- Sector non-performing loan ratio has spiked to 7.7% by end-2018, from 5.9% end-2017
- Loan growth has slowed to 9% by end-2018, from a high of 31% in 2015
The sluggish economy and deceleration of vehicle sales are hurting Sri Lanka’s non-bank lenders, as the sector is facing risks raging from weaker asset quality, muted growth, underwhelming profitability and need for higher regulatory capital.
According to a status report on the country’s non-bank finance company sector by Fitch Ratings, the sector loans are dominated by vehicle leasing and hire purchases, which accounted for 53 percent at end-2018.
The macro-prudential measures taken by authorities to stem the influx of vehicles have stymied the growth prospects of the sector.
“Loan growth year-on-year had already slowed to 9.0 percent by end-2018, from a high of 31 percent in 2015, due to the imposition of tighter loan-to-value ratios on vehicle financing by the Central Bank,” the rating agency said.
Sri Lanka virtually removed all the incentives for import of vehicles this month by raising the excise duties and slapping a luxury tax on top of it, blurring any prospects available for the
Sri Lanka’s financial services sector has been on a rollercoaster from 2014 through 2018, due to the bad policies of successive governments.
The sector non-performing loan ratio has spiked to 7.7 percent by end-2018, from 5.9 percent end-2017, as its target customer base is suffering from economic slowdown, Fitch’s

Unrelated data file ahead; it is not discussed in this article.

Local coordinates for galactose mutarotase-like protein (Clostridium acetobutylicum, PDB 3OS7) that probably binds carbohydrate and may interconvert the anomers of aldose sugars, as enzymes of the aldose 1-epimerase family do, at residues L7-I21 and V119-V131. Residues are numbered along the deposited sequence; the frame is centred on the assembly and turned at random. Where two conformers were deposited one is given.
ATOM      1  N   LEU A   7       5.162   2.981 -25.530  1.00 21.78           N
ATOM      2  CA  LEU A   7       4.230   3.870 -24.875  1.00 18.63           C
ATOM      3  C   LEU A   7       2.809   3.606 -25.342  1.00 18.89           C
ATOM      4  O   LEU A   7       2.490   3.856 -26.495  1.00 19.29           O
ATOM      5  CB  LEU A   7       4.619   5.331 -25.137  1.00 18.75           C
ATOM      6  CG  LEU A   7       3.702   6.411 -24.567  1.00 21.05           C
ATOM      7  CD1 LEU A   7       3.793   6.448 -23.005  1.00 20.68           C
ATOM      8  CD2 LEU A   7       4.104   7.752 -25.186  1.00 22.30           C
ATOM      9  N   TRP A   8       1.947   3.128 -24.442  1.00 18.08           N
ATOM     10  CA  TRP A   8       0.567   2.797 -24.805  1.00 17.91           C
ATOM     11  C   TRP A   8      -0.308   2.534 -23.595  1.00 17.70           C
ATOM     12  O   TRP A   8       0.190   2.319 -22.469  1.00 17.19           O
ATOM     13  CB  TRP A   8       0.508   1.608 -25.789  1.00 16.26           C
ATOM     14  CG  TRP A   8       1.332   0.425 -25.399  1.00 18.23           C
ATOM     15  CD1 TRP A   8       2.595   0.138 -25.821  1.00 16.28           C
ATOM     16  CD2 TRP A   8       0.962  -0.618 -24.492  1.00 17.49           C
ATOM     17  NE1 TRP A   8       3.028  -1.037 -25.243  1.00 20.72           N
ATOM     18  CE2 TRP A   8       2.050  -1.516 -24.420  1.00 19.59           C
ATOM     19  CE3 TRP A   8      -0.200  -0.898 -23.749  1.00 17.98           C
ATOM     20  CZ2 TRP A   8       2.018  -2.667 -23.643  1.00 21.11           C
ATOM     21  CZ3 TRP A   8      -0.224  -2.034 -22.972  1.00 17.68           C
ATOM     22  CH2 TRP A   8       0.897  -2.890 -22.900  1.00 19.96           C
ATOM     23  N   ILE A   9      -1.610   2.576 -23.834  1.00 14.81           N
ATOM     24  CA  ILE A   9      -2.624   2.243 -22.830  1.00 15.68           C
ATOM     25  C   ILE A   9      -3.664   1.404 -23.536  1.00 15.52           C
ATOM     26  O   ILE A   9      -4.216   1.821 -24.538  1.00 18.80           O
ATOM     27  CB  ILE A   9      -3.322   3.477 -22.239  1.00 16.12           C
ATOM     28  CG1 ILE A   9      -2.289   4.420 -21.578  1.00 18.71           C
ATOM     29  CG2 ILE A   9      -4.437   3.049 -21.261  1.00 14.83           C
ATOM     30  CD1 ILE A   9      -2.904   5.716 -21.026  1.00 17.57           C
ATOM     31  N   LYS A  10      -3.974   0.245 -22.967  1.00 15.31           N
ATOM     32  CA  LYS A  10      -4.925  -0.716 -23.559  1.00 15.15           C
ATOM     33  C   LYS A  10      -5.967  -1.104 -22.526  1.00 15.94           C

This is despite the non-bank non-performing loans measured much leniently compared to banks, where a loan falls into the non-performing status only after the lapse of 180 days since the instalment due date, whereas it is 90 days and in certain cases 60 days for banks.
Meanwhile, Fitch has also observed some non-banking institutions increasingly diversifying their lending portfolios away from vehicle financing to offset the slowdown in the latter.
But the shift has become extremely risky due to loaning big ticket facilities to non-core sectors, which the companies do not have expertise and with poor collateral.
Hence, the rating agency expects the companies will scale down exposure to these non-core sectors in the future, considering the increased pressure on their asset quality and capitalisation.
Meanwhile, the ongoing capitalisation challenges, which require the non-bank lenders to bring their minimum core capital up to Rs.2.5 billion by January 1, 2021, will further force them to raise fresh capital, adding further pressure on returns to shareholders, which will in turn make it a tall order to raise capital from capital owners.
Funding the profile of the non-bank lenders is dominated by the deposits, which accounted for 62 percent by end-2018, from 55 percent in 2016 but the rating agency said “a highly concentrated and price-sensitive deposit base is susceptible to market events and less reliable in situation of market stress”.
All these will finally weigh on the profitability of the sector, due to the rising credit costs, funding costs and higher taxes, Fitch said.
“Fitch Rated peers’ average return on assets declined – a trend witnessed across the sector – but continued to remain better than that of the sector.
Non-bank lenders’ net interest margins are also affected by the companies’ inability to reprice, due to their predominant fixed rate lending practices,” the rating agency said.